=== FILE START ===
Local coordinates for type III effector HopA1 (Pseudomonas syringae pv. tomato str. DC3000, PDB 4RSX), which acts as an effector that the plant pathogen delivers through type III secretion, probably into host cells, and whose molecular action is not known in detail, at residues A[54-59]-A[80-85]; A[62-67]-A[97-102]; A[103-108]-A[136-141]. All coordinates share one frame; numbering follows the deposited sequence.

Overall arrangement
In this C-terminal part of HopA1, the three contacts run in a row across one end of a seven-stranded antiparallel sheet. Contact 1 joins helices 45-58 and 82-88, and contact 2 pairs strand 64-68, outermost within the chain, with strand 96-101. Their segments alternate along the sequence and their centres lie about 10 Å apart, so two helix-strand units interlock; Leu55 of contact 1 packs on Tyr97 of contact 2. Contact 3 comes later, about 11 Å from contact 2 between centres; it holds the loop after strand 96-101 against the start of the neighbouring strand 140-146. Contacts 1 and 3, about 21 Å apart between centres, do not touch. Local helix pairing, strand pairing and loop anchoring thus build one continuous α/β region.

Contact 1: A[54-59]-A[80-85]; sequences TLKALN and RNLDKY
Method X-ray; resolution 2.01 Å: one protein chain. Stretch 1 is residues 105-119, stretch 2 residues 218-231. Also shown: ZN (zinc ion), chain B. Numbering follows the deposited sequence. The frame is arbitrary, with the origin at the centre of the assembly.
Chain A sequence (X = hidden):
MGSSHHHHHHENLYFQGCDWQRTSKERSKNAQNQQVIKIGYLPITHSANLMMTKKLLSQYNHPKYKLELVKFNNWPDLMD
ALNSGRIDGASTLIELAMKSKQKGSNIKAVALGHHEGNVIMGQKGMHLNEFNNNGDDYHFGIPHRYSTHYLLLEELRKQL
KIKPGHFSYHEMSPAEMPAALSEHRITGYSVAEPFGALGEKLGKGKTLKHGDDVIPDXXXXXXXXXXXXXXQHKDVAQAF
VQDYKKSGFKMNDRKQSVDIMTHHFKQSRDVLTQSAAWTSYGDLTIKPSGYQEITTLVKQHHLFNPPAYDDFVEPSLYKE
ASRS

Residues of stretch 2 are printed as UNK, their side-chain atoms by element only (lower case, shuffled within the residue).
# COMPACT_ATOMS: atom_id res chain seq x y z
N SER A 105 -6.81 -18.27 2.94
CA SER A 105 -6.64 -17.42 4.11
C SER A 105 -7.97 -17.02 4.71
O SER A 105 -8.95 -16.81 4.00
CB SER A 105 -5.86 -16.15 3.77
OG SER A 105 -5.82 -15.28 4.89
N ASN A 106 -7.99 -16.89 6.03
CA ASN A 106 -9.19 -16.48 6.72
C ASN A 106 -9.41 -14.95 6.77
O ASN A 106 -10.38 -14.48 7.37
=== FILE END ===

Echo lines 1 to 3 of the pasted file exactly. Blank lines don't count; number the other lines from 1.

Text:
Local coordinates for type III effector HopA1 (Pseudomonas syringae pv. tomato str. DC3000, PDB 4RSX), which acts as an effector that the plant pathogen delivers through type III secretion, probably into host cells, and whose molecular action is not known in detail, at residues A[54-59]-A[80-85]; A[62-67]-A[97-102]; A[103-108]-A[136-141]. All coordinates share one frame; numbering follows the deposited sequence.

Overall arrangement
In this C-terminal part of HopA1, the three contacts run in a row across one end of a seven-stranded antiparallel sheet. Contact 1 joins helices 45-58 and 82-88, and contact 2 pairs strand 64-68, outermost within the chain, with strand 96-101. Their segments alternate along the sequence and their centres lie about 10 Å apart, so two helix-strand units interlock; Leu55 of contact 1 packs on Tyr97 of contact 2. Contact 3 comes later, about 11 Å from contact 2 between centres; it holds the loop after strand 96-101 against the start of the neighbouring strand 140-146. Contacts 1 and 3, about 21 Å apart between centres, do not touch. Local helix pairing, strand pairing and loop anchoring thus build one continuous α/β region.